Researchers at the University of Southampton have developed a breakthrough method of fusing nanostructures in quartz glass using ultrashort laser pulses. In addition to the 3D coordinates of the resulting nanopores, the dual refractive properties of the glass allow the control of two parameters – slow axis orientation and retardance. This resulted in 5D Memory: a virtually everlasting, indestructible storage technology allowing hundreds of terabytes of data per memory crystal.
The demand for long-term data storage is reaching unprecedented levels. By 2025, the world will store 200 zettabytes (2x1023 bytes), with half of this on the cloud (2020 Data Attack Surface Report). Operating at such scales requires a fundamental re-think of how we build large-scale storage systems and their underlying technologies.
The concept behind this research is the bulk storing of data optically in quartz glass, which is renowned for its high chemical and thermal stability and resistance, and accordingly is notoriously difficult to etch without cracking. Researchers at the University of Southampton were the first to pulse laser quickly enough to encode data in the glass, demonstrating recording and retrieval of digital documents with a nearly unlimited lifetime.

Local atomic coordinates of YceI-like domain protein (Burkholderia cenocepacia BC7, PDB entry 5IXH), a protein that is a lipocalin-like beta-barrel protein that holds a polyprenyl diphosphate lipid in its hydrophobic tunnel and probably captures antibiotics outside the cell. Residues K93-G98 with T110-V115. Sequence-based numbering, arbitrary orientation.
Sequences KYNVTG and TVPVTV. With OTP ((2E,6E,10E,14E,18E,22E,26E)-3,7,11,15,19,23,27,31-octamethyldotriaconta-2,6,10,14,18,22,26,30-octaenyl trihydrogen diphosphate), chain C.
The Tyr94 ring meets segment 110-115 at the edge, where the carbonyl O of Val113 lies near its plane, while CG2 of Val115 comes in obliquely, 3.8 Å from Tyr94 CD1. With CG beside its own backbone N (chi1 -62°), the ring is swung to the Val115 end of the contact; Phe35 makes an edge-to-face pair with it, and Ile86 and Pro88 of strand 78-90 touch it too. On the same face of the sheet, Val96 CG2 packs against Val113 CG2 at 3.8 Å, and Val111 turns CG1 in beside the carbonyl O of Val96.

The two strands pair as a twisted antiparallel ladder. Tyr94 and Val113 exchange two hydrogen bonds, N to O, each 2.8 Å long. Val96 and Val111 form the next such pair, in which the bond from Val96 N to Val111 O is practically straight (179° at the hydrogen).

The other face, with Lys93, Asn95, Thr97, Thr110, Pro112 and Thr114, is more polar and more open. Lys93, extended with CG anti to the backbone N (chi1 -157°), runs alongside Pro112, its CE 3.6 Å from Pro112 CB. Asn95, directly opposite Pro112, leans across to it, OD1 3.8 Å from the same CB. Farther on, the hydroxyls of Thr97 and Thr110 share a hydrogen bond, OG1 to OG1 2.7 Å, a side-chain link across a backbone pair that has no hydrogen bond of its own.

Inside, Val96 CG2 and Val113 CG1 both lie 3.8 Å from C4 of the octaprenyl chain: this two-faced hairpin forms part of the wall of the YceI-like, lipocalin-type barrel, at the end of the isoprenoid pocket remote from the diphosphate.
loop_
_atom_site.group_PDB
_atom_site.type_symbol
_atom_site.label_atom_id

The huge implications of the technology for long-term data storage were immediately recognised by industry, and in October 2016 Microsoft set up Project Silica to translate it into “the first-ever storage technology designed and built from the media up, for the cloud”. Popularly known as the Superman memory crystal, 5D Memory forms the basis of a collaboration with Warner Bros for the long-term storage of films, with resilience at room temperature being a key factor.
The mind-boggling capability of the technology, in combination with its striking elegance, have captured the fascination of the global creative sectors, cultural heritage industries and the media. Its high-profile applications have included a Magna Carta presented to Salisbury Cathedral, a Bible presented to the Vatican Library, and Isaac Asimov’s Foundation Trilogy stored in the glovebox of Elon Musk’s Tesla Roadster on board Falcon Heavy during its successful test launch.